Wrapping head around terps, and how to target them during flowering.

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Frankster

Frankster

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Myrcene
Myrcene is the most abundant terpene in cannabis, which is where it’s mostly found in nature. In fact, one study showed that myrcene makes up as much as 65% of total terpene profile in some strains. Myrcene smell often reminds of earthy, musky notes, resembling cloves. Also, it has a fruity, red grape-like aroma. Strains that contain 0.5% of this terpene are usually indicas with sedative effects. It has also been reported that myrcene is useful in reducing inflammation and chronic pain, which is why it’s usually recommended as a supplement during cancer treatments. Strains that are rich in myrcene are Skunk XL, White Widow, and Special Kush. Bonus tip: If you want to experience a stronger buzz from marijuana, get yourself a mango and eat it about 45 minutes before smoking. Mango contains significant amount of myrcene, so eating it before consuming cannabis will strengthen the effects of THC and increase its absorption rate.

Limonene
Limonene is the second most abundant terpene in all cannabis strains, but not all strains necessarily have it. As its name says, limonene gives strains a citrusy smell that resembles lemons, which is no surprise as all citrus fruits contain large amounts of this compound. For therapeutic purposes, limonene is known to improve mood and reduce stress. Researchers also found it to have antifungal and antibacterial properties and one research even found it to have a role in reducing tumor size.

Strains that have “lemon” or “sour” in their name are usually rich in limonene. High levels of limonene can be found in strains like O.G. Kush, Sour Diesel, Super Lemon Haze, Durban Poison, Jack Herer, and Jack the Ripper.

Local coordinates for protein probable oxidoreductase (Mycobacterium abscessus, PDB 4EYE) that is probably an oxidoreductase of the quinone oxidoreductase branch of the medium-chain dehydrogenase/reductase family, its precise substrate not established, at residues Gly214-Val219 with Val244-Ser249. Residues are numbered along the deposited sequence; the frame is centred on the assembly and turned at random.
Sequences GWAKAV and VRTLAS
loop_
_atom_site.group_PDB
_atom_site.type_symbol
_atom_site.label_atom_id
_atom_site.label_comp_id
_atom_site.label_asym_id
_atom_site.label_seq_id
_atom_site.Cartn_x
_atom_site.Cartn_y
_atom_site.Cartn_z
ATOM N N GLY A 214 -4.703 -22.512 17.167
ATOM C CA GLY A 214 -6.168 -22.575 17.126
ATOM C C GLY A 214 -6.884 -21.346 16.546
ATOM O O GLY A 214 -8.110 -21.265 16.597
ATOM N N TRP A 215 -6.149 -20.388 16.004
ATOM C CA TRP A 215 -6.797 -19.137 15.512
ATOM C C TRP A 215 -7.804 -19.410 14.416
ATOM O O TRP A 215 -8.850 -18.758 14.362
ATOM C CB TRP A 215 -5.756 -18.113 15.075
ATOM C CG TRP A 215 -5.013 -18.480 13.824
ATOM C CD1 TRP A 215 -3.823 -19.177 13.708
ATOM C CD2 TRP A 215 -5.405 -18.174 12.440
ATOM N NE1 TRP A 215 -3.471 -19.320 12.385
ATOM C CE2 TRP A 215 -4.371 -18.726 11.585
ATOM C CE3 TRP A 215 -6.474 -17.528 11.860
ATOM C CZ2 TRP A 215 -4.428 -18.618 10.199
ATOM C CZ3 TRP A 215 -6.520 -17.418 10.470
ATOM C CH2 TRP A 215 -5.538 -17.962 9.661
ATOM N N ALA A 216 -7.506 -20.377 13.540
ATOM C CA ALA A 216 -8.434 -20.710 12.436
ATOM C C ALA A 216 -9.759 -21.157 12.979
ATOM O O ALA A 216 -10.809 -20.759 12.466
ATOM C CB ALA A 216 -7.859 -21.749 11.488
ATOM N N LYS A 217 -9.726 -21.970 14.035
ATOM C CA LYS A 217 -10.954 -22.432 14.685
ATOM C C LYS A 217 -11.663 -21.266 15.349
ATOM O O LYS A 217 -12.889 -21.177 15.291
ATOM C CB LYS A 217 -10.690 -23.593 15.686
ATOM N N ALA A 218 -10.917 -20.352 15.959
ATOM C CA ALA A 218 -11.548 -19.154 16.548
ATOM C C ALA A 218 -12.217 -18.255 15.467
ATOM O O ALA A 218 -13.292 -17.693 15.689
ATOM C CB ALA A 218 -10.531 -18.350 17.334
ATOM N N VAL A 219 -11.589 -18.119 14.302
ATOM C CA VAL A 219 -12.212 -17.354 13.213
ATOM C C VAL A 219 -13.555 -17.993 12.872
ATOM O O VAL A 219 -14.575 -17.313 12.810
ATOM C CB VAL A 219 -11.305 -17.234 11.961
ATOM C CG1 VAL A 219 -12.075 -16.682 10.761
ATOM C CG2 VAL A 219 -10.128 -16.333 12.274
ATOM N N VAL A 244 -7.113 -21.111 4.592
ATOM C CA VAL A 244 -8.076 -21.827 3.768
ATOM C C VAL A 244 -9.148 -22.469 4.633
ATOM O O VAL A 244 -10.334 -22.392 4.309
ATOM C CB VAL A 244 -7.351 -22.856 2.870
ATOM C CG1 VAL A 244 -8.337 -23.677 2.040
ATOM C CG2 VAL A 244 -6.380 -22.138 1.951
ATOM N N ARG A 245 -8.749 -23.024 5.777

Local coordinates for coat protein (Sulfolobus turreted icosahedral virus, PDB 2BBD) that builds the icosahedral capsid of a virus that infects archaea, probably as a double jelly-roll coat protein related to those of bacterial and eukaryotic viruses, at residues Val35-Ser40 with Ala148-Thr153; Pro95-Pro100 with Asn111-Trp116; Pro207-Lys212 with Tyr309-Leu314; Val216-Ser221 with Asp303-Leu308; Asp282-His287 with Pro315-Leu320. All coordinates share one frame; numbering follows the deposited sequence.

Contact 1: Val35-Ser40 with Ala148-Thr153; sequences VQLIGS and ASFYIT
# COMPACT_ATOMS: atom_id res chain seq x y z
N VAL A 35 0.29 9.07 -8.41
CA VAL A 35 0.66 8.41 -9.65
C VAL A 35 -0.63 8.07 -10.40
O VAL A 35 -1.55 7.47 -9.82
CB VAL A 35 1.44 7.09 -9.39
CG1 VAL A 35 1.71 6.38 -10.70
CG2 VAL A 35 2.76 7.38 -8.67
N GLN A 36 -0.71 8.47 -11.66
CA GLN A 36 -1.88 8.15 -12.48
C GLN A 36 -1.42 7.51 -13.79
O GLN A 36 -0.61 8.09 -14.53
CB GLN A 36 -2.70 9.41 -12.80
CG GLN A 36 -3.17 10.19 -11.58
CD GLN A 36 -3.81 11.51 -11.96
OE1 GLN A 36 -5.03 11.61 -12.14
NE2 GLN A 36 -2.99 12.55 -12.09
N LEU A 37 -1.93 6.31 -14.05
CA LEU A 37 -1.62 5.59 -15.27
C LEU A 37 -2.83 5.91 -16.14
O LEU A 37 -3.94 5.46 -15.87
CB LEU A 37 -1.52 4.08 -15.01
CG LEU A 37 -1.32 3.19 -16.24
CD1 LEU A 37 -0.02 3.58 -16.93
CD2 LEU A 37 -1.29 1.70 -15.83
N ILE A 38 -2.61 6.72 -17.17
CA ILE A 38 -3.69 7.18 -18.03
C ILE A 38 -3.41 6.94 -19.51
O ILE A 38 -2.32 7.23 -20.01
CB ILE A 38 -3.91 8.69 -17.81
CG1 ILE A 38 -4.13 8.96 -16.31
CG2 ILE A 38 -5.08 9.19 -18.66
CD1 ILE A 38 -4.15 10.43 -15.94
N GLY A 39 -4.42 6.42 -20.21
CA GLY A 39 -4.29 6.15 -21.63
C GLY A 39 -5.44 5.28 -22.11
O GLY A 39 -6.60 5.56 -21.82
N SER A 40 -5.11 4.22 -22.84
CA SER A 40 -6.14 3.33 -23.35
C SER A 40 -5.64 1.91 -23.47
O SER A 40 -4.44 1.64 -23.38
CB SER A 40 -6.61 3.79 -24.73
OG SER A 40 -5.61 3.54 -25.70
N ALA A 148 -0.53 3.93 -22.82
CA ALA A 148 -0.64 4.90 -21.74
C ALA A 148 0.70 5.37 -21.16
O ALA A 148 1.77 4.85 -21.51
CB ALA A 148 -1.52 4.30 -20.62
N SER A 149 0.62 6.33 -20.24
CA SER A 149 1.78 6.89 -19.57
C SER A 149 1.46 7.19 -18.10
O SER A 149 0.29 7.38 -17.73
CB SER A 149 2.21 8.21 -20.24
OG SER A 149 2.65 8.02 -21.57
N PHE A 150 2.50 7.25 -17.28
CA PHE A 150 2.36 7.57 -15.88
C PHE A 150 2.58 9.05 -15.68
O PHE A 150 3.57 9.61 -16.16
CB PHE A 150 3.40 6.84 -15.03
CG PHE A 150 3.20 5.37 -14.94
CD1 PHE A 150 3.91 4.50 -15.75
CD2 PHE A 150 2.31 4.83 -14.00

Linalool
This terpene is the most responsible for the recognizable marijuana smell with its spicy and floral notes. Linalool is also found in lavender, mint, cinnamon and coriander. What’s interesting is that just like those aromatic herbs, it has very strong sedative and relaxing properties.

Patients suffering from arthritis, depression, seizures, insomnia and even cancer, have all found aid in this amazing terpene. Some well known linalool strains are Amnesia Haze, Special Kush, Lavender, LA Confidential, and OG Shark.

Caryophyllene
Best known for its spicy and peppery note, caryophyllene is also found in black pepper, cinnamon, cloves, and spices like oregano, basil and rosemary. Beta-caryophyllene binds to CB2 receptors, which makes it an ingredient in anti-inflammatory topicals and creams. Caryophyllene is the only terpene that binds to cannabinoid receptors.

Besides its analgesic and anti-anxiety properties, some studies have found that caryophyllene has some very promising properties when it comes to alcoholism rehabilitation.
You can benefit from caryophyllene by using strains like Super Silver Haze, Skywalker and Rock Star.

Alpha-pinene and Beta-pinene
These two cannabis terpenes smell like pine trees and that’s also where they can be found in large amounts. Other plants rich in pinene include rosemary, orange peels, basil, parsley and cannabis.

Like many other, pinene terpenes have an anti-inflammatory effect on humans. But more importantly, they help improve airflow and respiratory functions, while also helping to reduce memory loss related to THC. I know that this can sound weird because we’re talking about cannabis, but if the strain is rich in alpha and beta pinene, it can actually help with asthma.

Pinene also helps patients with arthritis, Crohn’s disease and cancer. You can find pinene in strains like Jack Herer, Strawberry Cough, Blue Dream, Island Sweet Skunk, Dutch Treat and Romulan.

Alpha-bisabolol
Alpha-bisabolol (also known as levomenol and bisabolol) has a pleasant floral aroma and can also be found in chamomile flower and candeia tree. This terpene found its use primarily in the cosmetics industry, but lately it has caught the attention of researchers since it showed medical benefits, especially in cannabis.

Alpha-bisabolol proved to be effective in treating bacterial infections and wounds and is a great antioxidant with anti-irritation and analgesic properties. It can be found in strains like Harle-Tsu, Pink Kush, Headband, OG Shark, and ACDC.

Trans-nerolido

This one is a secondary terpene found mostly in flowers like jasmine, lemongrass, and tea tree oil. The smell of trans-nerolidol reminds of a mixture of rose, citrus and apples and can be described in general as woody, citrus and floral.

Trans-nerolidol is best known for its antiparasitic, antioxidant, antifungal, anticancer and antimicrobial properties. Strains like Island Jack Herer, Sweet Skunk, and Skywalker OG are rich in nerolidol.

Humulene
Humulene was the first terpene found in hops. Its aroma contains earthy, woody and spicy notes.